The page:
Norsemen: The Norwegian Viking comedy you didn’t know you needed

If you thought “Game of Thrones” should be more like “The Office,” this show is for you


Screenshot from “Norsemen”/Netflix

The Norwegian television show “Norsemen” is designed for an audience that can appreciate slapstick comedy combined with the intensity of the Viking lifestyle. Originally premiering on Norway screens in 2016 as “Vikingane,” the show was picked up by Netflix in 2017. This series is peppered with subtle puns and giggle-inducing awkward moments, offering laughs in an unfamiliar place, time and culture.

Filmed with the same cast in both English and Norwegian, American viewers enjoy a dub-free series depicting the lives and adventures of a small Viking community in the year 709 AD. Season three of the English language version is under production according to an interview with director John Iver Helgaker, and the Norwegian version is slated to premiere on Feb. 21, 2020.  Both using the same set, it consists of a reconstructed Viking farm in Norway, adding an air of authenticity that is reminiscent of “Game of Thrones” or “Vikings.” This fast-paced satirical drama is designed to look historically accurate, but the 20th-century dialogue reinforces the humor of the series. If you’re looking for historical accuracy, stick to the History Channel because the Norsemen are here to raid and remix the stereotype of ancient Vikings. 

While the series could be considered a satirical rendering of “Vikings,” The Guardian’s Julia Raeside coined the show as “The Office” meets “Monty Python” meets “Game of Thrones, a comparison that has gained traction among fans. “Norsemen” offers a fresh take on dry humor that is ludicrously funny and manages to comment on issues like gender equality, identity and religion. It creates a hilarious juxtaposition between the villagers struggling for survival in a harsh rural landscape and the often entertaining everyday anxieties of the average Viking. 

There are some moments of nudity and violence as the lifestyle of the Vikings revolves around pillaging and raiding, but this content is not comparable to drama “Game of Thrones” in that aspect. The irreverent approach to comedy brought forth by this talented team of Norwegian industry professionals is rough around the edges but charming and funny in all the right places.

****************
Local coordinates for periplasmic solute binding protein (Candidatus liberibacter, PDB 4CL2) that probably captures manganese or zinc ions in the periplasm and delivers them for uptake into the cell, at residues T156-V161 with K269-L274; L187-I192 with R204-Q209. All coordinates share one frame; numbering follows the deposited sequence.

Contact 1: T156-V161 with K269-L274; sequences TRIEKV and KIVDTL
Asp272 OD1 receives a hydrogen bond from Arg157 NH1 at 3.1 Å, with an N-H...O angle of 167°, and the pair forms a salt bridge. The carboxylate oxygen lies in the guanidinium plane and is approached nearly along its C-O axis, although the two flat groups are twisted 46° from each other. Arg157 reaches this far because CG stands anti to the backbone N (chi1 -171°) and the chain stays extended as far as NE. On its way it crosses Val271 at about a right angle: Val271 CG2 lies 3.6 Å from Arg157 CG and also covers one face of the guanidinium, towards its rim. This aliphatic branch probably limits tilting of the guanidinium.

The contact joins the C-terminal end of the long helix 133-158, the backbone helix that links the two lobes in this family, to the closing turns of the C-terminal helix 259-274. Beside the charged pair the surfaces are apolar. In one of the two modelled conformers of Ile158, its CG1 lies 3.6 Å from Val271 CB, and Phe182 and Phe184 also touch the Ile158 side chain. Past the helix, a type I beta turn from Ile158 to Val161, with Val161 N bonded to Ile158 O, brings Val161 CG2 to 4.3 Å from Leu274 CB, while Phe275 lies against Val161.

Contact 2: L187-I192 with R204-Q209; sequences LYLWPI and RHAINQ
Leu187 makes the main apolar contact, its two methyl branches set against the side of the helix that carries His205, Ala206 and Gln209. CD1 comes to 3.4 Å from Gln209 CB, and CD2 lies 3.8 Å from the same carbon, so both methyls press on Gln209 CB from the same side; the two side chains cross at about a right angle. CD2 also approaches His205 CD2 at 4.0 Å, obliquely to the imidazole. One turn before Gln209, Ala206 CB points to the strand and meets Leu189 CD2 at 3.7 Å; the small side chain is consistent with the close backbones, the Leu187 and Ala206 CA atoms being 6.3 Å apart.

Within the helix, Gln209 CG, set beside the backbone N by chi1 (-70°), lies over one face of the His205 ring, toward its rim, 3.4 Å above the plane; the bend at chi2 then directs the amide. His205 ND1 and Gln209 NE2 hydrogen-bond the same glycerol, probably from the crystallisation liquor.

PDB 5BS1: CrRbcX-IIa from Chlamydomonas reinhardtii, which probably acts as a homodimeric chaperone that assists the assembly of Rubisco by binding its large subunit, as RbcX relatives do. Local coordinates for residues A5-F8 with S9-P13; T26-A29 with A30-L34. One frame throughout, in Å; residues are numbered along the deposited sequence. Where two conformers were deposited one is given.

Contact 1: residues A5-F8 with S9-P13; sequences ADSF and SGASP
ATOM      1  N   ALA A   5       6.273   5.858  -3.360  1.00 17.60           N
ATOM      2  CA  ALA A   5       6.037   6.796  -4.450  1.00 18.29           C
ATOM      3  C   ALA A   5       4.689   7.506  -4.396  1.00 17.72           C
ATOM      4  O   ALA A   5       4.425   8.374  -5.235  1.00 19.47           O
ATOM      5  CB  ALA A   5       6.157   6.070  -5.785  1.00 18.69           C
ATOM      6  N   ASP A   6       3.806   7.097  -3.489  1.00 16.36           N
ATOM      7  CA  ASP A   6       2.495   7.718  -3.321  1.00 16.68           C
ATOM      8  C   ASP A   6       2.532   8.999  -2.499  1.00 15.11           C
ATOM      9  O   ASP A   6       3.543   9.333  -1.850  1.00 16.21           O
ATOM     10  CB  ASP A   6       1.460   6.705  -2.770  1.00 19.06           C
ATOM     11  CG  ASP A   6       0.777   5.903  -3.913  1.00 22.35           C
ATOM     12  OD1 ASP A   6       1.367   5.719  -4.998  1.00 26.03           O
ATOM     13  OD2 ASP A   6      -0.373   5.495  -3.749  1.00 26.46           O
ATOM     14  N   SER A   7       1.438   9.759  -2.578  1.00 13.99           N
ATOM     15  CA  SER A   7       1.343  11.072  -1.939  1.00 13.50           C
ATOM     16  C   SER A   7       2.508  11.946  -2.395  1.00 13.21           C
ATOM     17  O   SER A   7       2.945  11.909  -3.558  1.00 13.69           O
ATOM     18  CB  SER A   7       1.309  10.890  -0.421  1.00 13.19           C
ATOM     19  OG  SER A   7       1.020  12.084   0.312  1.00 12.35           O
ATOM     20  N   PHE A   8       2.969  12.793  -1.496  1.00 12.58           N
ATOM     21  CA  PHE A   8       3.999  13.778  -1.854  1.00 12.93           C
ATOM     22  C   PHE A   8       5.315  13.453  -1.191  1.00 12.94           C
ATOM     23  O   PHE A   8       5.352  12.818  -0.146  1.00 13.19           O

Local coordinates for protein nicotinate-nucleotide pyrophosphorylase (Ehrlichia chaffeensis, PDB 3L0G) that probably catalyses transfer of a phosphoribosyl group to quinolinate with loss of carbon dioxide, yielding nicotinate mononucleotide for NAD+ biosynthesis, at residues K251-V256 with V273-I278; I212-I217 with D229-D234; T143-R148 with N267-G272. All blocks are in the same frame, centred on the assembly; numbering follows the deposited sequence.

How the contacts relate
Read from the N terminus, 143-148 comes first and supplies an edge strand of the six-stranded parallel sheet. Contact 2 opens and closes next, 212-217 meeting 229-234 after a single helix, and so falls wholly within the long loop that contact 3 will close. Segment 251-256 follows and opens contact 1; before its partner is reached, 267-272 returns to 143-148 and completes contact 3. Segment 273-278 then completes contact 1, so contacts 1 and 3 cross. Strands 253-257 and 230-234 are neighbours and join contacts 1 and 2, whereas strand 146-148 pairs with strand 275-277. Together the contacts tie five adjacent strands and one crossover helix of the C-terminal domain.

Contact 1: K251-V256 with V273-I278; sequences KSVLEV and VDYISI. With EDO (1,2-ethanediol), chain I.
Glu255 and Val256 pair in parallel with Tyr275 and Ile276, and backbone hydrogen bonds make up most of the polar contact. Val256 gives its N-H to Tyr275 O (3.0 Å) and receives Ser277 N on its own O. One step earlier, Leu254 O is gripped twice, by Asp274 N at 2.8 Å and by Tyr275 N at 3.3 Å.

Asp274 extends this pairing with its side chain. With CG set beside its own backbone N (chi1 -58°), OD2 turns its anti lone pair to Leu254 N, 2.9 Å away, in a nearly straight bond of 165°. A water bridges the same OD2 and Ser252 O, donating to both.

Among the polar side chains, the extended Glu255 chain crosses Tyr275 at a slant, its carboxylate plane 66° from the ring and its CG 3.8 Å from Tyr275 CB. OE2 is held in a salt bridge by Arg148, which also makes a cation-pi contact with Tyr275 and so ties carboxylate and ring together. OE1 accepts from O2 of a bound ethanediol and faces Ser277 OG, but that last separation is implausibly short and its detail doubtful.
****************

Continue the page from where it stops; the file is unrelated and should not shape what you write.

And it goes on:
The show mainly focuses on bringing life the absurdity, dry humor, and awkward tension that is reminiscent of the comedy of “The Office,” with Orm’s incompetency being reminiscent of the antics of Michael Scott, and a love triangle between his wife and a fellow Viking that brings Jim and Pam to mind. 

“Norsemen” revolves around the lives of bumbling chieftain Orm, who is attempting to create a cultural capital out of the village, his intimidating and fearless wife Freya played by the talented Silje Torp, a slave who refuses freedom, extremely self-aware warriors, and many more complex and comical characters. Orm is played by acclaimed Norwegian actor Kåre Conradi, a graduate of the Norwegian Academy of the Dramatic Arts and an accomplished stage actor in his own right. 

Kristine Riis and Kåre Conradi who play Liv and Chieftain Orm, respectively/ Nordiske Mediedager

Almost as funny as the inept chieftain Orm is his right-hand man, Rufus of Rome. Played by actor and director Trond Fausa, he is the epitome of a “true actor.” His interactions with the Vikings are condescending, and his flair for dramatics results in a sticky situation or two. His belief that he is infallible, combined with his sense of superiority over the Vikings after being captured in a raid, makes for an endlessly entertaining journey on his part. Fausa has been honored with several awards throughout his career. Among these include a Best Actor award at the Golden Screen, Norway awards in 2012 for his role in the film “Lilyhammer,”  but he shines as the intellectual, sophisticated and slightly delusional Rufus. 

In addition to the rising popularity in the United States, these Norwegian actors are highlighted as masters of their craft in their home country. Thus, it comes as no surprise that the first season had more than one million viewers in a country of little more than five million people. The show’s considerable popularity in Norway has been reflected in multiple award nominations and the winning of Best Comedy at the Golden Screen, Norway awards. The New York Times acknowledged “Norsemen” as one of the top ten international TV series in 2017, further propelling viewership in the U.S. Season three of the English version has been confirmed on Netflix, and though a release date has not yet been set, fan anticipation is high. The actors are gifted in portraying characters are both reliable and surprising, navigating everything from family discord to brutal raids. 

Email Shiloh at [email protected] or follow her on Twitter at @shilohlaclair.

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